Reaching a summit of the R series with the following R383, Nissan unleashed 700 naturally aspirated horsepower, and even tried out a 900bhp turbocharged version. It was not to be though, because the Japanese Automobile Federation cancelled the celebrated race for 1970, and the R383 never turned a wheel in anger.

The famed letter did make a brief comeback though, as a designation for the Nissan R390 GT1 built to compete in the 1997 24 Hours of Le Mans. The car was fast, but it wasn't reliable, and the race was dominated by Porsches and McLarens. The glory days of the letter R were over, but at least there was plenty of glory.

Packed with the latest local and global motoring news, first drives, up-market car products, bikes and more

Life & Style editor's choice

More from friday

  • WH_141024_Lambo_Huracan_STF_Stefan065
    Unhinged Huracàn meets the UAE’s maddest road

    Al Taween. Renowned for its goat s, tiny grocery shops and one of the great est mounta in roads in the world. Ripping up the newly laid tar mac? A Lamborghini Huracán. Buckle up!

  • WH_141031_mywheels_rashed (1)
    Rashed Abdulla Bin Fahad’s double impact

    Ever since he was bitten by a Mustang Cobra, Rashed couldn’t look beyond American cars. So when it came to choosing a pick-up truck and a performance saloon, the decision was easy for him

  • WH_141031_Subarub driven (6)
    Subaru WRX STI driven

    Subaru’s iconic flagship sports saloon is back, and along with all the upgrades comes a welcome price, too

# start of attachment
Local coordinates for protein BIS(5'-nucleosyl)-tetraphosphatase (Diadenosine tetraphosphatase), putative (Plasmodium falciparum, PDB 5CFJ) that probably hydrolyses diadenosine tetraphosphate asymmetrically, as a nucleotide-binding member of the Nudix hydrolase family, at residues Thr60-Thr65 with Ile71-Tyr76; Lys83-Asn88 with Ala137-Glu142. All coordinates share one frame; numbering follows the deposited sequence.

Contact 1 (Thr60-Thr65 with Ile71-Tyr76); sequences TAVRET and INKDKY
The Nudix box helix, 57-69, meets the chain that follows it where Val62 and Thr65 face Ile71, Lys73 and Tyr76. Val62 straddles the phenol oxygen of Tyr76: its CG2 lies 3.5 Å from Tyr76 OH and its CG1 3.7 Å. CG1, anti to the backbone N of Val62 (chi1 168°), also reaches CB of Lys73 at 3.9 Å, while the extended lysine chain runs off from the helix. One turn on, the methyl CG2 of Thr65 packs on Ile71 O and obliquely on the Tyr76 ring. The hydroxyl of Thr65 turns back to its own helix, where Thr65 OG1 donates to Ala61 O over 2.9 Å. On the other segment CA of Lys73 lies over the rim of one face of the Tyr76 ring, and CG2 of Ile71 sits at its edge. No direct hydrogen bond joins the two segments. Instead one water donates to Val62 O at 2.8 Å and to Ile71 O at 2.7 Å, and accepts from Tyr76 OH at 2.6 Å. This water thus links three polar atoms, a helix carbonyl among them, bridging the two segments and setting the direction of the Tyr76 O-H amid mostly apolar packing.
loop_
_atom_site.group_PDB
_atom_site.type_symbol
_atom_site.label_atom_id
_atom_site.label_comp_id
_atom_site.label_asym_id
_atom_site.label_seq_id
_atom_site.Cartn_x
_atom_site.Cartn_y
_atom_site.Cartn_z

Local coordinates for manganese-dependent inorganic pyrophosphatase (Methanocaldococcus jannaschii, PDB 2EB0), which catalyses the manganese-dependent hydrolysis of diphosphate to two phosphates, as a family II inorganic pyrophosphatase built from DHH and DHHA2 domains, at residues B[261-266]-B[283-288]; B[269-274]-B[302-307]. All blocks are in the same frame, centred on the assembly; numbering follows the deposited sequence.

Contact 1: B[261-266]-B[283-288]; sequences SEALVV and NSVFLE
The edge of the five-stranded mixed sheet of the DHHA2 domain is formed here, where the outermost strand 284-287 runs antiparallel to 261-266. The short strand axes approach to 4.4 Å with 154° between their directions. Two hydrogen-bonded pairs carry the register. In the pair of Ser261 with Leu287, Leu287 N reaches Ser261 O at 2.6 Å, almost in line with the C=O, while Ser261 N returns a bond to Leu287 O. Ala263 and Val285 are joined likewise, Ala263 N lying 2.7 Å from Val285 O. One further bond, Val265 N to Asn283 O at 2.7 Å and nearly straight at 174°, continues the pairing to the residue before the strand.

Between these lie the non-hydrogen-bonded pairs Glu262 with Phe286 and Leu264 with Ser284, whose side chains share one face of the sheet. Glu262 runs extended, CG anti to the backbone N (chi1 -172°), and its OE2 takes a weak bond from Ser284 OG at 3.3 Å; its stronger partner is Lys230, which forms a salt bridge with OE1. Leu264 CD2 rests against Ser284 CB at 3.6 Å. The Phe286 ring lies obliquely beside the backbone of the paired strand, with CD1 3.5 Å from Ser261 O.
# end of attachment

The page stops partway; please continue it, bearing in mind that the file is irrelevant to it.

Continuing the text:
• WH_141031_SUP_Fiat 500 (2)
    Fiat 500 Cult refreshed

    Fiat’s nifty city car star has been updated for 2015 to keep pace with its small car rivals. Does it still have the magic that makes it a style icon?

  • Jonathan Castle
    Shifting opinions

    In defence of the (gasp!) continuously variable transmission...

More from Wheels

More from aquarius

More from alpha

  • gold-leaf-bath
    Inside Downtown Design

    From chic and contemporary to modern and magnificent home wares, this year's exhibition is nothing short of extraordinary

  • Noura_Main
    Highly commended finalist: Noura Al Ramahi

    Along with our three fabulous finalists, the judges decided to include a Highly Commended category as the standard of entries to our competition was so high. This goes to Noura Al Ramahi for her stunning villa in Abu Dhabi. Well done Noura – it’s beautiful!

  • IO_141020_Home of the Year awar86
    In pictures: InsideOut Home of the Year Awards

    The InsideOut Home of the Year Awards 2014 party held at the Nawwara Bar at the JW Marriott Marquis on the 20th October went with a swing! Here’s our gallery of a really great night….

  • IO_141014_Casablanca_STF_Stefan07
    InsideOut Home Of The Year finalist: Dana Jaber

    Dana Jaber’s Al Barsha villa was considered by the judges to be bold, original and eclectic. We loved her individual approach to decorating which lends interest and unexpected touches to every room

  • Main_2
    InsideOut Home Of The Year finalist: Helena Brown

    Helena Brown’s home in Umm Suqeim was a favourite with the judges because of the many personal touches, and undeniable sense of comfort and style. Her interest in Feng Shui has helped achieve a calm relaxed ambience

More from insideout